Law and politics are uncomfortable bedfellows, but the ability of the Scottish Government to press ahead in a legal way might come down to how judges view attempts by Holyrood to stage a new poll irrespective of the express disapproval of the Westminster parliament.
The glow of an expected SNP victory will not last long for Nicola Sturgeon. Covid remains a huge issue and kickstarting economic recovery a priority all political parties agree on. Until the country is in a position of relative safety on the Covid front, there won’t be a referendum.
That does not mean that it won’t be a live issue. Pretty quickly the First Minister will have to spell out what the next steps will be on the road to another poll. For one, the broader Yes movement will demand this.
She is unlikely to come under any pressure from her own troops on the holding of indyref2. If, however, the insurgent Alba Party win seats at the election, she will be kept on her toes on that front. The polls suggest that this is unlikely.
You don’t need to be Mystic Meg to see that the First Minister would see the election of her predecessor as a cause for some irritation, for Alex Salmond will be demanding action with his very first intervention in the chamber.
Scottish politics was recast in 2014 and the attitudes on both sides of the independence issue have hardened in that time. So much so that it seems the country is split into two tribes who are prepared to dispense with how they view the record and competence of parties and leaders. It is their attitudes on the constitution that seem to matter above all else, it is that factor that drives how they cast their vote.
When will the result be known?
The votes will be counted on Friday but it will be Saturday before the final result is known. And then we will in all likelihood be in the most acute political crisis of the devolved era with Holyrood pitted against Westminster in a show of strength over the country’s future.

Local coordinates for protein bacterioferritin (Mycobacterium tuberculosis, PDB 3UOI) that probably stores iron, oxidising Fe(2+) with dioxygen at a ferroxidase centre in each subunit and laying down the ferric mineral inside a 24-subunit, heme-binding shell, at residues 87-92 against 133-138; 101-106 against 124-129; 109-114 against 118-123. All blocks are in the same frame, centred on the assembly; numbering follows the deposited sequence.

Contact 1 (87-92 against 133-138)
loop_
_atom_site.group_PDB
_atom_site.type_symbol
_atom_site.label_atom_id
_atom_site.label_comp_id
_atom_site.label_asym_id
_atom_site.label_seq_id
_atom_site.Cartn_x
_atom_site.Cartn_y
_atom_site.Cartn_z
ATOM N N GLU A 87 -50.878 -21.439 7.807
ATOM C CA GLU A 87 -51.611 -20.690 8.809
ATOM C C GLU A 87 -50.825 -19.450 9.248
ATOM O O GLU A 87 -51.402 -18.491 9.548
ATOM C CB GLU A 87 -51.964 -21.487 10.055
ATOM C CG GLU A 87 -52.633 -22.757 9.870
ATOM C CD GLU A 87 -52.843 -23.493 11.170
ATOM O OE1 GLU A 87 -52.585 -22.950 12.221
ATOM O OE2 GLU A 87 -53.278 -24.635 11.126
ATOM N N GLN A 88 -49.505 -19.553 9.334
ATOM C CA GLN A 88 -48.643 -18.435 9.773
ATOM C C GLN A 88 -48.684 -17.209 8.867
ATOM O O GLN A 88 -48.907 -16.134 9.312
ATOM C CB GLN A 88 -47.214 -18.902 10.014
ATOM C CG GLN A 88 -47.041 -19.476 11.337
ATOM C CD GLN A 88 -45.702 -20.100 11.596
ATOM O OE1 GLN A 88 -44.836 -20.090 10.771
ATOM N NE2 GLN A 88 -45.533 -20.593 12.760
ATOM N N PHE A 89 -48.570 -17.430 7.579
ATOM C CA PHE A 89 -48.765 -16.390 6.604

This is uncharted territory and it is bound to be messy and protracted and bitter. It could well involve the courts and be played out against a wall of noise and mass street protests in images more redolent of Catalonia than Scotland.
The future is fraught with danger for Nicola Sturgeon too. The last issue she wants to contend with is a defeat in the courts for any Holyrood-backed referendum or be placed in a political position where she can’t deliver what the wider Yes movement wants. That could lead to a fractured movement and a concentration not on independence but on the tactics of those who back such a move.
Unionists will be aware that if those arguing for independence lose their discipline, then the constitutional status quo might get a shot in the arm. At the very least, the breathing space created by a fractious Yes movement would give time for pro-union parties to decide what their next move should be.
I can’t help but think that the lack of any serious thinking on the union side of the debate has ceded quite a bit of ground to the Yes campaign. Voters are always more likely to have an instinctive sympathy for an option of change versus no change.
Events. The dread of the politician. And for Boris Johnson and Nicola Sturgeon there are a whole host of them heading their way